"Rejoice in the Lord always; again I will say, Rejoice. Let your reasonableness be known to everyone. The Lord is at hand; do not be anxious about anything, but in everything by prayer and supplication with thanksgiving let your requests be made known to God. And the peace of God, which surpasses all understanding, will guard your hearts and your minds in Christ Jesus. Finally, brothers, whatever is true, whatever is honorable, whatever is just, whatever is pure, whatever is lovely, whatever is commendable, if there is any excellence, if there is anything worthy of praise, think about these things… I know how to be brought low, and I know how to abound. In any and every circumstance, I have learned the secret of facing plenty and hunger, abundance and need. I can do all things through him who strengthens me." Philippians 4:4-8, 12-13

“For we do not want you to be ignorant, brothers, of the affliction we experienced in Asia. For we were so utterly burdened beyond our strength that we despaired of life itself. Indeed, we felt that we had received the sentence of death. But that was to make us rely not on ourselves but on God who raises the dead. He delivered us from such a deadly peril, and he will deliver us. On him we have set our hope that he will deliver us again. You also must help us by prayer, so that many will give thanks on our behalf for the blessing granted us through the prayers of many.” 2 Corinthians 1:8-11

“So we do not lose heart. Though our outer self is wasting away, our inner self is being renewed day by day. For this light momentary affliction is preparing for us an eternal weight of glory beyond all comparison, as we look not to the things that are seen but to the things that are unseen. For the things that are seen are transient, but the things that are unseen are eternal.” 2 Corinthians 4:16-18

“Likewise the Spirit helps us in our weakness. For we do not know what to pray for as we ought, but the Spirit himself intercedes for us with groanings too deep for words. And he who searches hearts knows what is the mind of the Spirit, because the Spirit intercedes for the saints according to the will of God. And we know that for those who love God all things work together for good, for those who are called according to his purpose. For those whom he foreknew he also predestined to be conformed to the image of his Son, in order that he might be the firstborn among many brothers. And those whom he predestined he also called, and those whom he called he also justified, and those whom he justified he also glorified. What then shall we say to these things? If God is for us, who can be against us? He who did not spare his own Son but gave him up for us all, how will he not also with him graciously give us all things? Who shall bring any charge against God's elect? It is God who justifies. Who is to condemn? Christ Jesus is the one who died—more than that, who was raised—who is at the right hand of God, who indeed is interceding for us. Who shall separate us from the love of Christ? Shall tribulation, or distress, or persecution, or famine, or nakedness, or danger, or sword? As it is written, “For your sake we are being killed all the day long; we are regarded as sheep to be slaughtered.” No, in all these things we are more than conquerors through him who loved us. For I am sure that neither death nor life, nor angels nor rulers, nor things present nor things to come, nor powers, nor height nor depth, nor anything else in all creation, will be able to separate us from the love of God in Christ Jesus our Lord. Romans 8:26-39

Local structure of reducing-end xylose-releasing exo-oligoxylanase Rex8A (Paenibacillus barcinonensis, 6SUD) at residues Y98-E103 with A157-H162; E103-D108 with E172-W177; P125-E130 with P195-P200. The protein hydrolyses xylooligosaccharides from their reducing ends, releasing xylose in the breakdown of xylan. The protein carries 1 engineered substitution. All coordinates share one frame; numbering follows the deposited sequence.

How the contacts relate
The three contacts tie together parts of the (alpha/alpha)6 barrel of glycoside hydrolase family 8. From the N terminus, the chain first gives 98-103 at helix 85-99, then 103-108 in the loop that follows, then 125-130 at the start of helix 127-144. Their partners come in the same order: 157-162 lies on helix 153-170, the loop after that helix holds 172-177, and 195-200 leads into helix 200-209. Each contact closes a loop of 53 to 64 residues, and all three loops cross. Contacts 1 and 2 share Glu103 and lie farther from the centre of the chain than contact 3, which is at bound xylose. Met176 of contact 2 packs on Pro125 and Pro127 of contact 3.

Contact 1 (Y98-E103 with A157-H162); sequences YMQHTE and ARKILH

I encourage you to meditate on these Scriptures and let them sink deeply into your heart! I think they are the key to understanding what God is doing in our lives through the hard times. You may also wish to read Christian biographies, such as The Hiding Place by Corrie tenBoom, in which she recounts God’s faithfulness during her years at the horrific Nazi concentration camps. She even thanked God for the tormenting fleas, and later found that this is what kept the guards out of their barracks, giving her free reign to minister the Messiah’s grace to the perishing women there. Faithful Women and Their Extraordinary God by Noël Piper shares the stories of Lilias Trotter, Sarah Edwards, Gladys Aylward, Esther Ahn Kim, and Helen Roseveare. Each of these women faced trials in life that we could barely even imagine surviving, yet they not only endured but conquered with courage and thanksgiving.

Staying in God’s word, coming before His Throne in continual prayer, worshiping with songs full of sound doctrine, and receiving wise counsel and correction from mature Christians (through reading, church services, personal discussions, etc.) are excellent ways to keep yourself strong in truth and grace. Then, as new situations arise in your daily life, you will be prepared to deal with them rightly from the start, and spare yourself much future heartache and heartbreak. I know how easy it is to be plagued with fear and confusion about what will happen in the days and years to come, whether with my health, children, marriage, home schooling, ministry, finances, and whatever else touches so close to my heart. I want to be able to look forward in faith and confidence. And I can, because “I don’t know what the future holds, but I know who holds the future!” God is great and God is good! I can trust His truth and grace!